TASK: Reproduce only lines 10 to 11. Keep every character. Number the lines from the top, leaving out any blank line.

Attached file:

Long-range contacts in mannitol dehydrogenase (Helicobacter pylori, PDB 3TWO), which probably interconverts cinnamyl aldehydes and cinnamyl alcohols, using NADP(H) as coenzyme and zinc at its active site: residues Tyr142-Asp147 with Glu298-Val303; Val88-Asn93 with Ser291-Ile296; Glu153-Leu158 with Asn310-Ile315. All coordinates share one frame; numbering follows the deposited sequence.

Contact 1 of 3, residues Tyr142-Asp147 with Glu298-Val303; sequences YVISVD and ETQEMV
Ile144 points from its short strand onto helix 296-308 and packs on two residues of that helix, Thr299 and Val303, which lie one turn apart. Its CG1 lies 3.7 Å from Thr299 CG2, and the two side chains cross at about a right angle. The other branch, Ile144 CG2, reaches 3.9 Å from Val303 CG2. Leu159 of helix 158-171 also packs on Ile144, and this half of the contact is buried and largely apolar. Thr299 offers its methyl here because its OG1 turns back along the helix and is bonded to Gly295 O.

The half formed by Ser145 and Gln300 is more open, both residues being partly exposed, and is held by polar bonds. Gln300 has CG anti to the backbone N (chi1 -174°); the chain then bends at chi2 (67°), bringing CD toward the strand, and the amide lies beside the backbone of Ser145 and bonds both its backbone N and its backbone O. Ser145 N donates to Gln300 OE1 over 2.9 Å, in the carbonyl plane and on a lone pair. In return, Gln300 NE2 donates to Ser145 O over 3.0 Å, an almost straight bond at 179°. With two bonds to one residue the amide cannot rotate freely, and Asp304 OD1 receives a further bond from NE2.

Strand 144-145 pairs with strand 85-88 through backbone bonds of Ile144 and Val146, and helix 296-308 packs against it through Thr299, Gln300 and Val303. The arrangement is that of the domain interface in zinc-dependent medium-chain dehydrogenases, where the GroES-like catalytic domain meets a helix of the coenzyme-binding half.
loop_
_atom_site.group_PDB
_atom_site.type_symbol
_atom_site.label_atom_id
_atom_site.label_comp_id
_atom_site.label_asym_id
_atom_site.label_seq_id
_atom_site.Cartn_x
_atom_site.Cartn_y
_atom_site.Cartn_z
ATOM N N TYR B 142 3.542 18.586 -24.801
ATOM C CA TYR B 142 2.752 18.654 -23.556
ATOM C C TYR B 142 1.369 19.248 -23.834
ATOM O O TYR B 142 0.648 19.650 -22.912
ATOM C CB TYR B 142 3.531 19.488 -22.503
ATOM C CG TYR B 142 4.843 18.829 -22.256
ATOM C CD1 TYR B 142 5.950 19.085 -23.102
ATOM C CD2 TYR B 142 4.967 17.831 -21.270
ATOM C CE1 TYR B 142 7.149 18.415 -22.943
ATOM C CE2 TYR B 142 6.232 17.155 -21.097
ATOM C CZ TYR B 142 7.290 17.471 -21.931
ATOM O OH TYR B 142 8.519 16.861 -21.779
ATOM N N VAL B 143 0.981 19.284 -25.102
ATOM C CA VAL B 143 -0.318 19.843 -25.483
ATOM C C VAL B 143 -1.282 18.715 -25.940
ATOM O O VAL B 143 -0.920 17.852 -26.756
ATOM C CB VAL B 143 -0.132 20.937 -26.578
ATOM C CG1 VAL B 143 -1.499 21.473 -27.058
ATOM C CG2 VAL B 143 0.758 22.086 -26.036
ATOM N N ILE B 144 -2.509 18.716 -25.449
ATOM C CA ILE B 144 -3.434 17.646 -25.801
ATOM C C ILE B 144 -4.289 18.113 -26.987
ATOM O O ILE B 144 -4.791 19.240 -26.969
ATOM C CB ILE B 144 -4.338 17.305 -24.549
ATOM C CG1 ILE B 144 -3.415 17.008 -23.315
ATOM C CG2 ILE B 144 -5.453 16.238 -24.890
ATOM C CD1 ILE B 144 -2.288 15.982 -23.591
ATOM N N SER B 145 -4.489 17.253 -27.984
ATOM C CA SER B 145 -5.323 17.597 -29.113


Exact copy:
_atom_site.label_comp_id
_atom_site.label_asym_id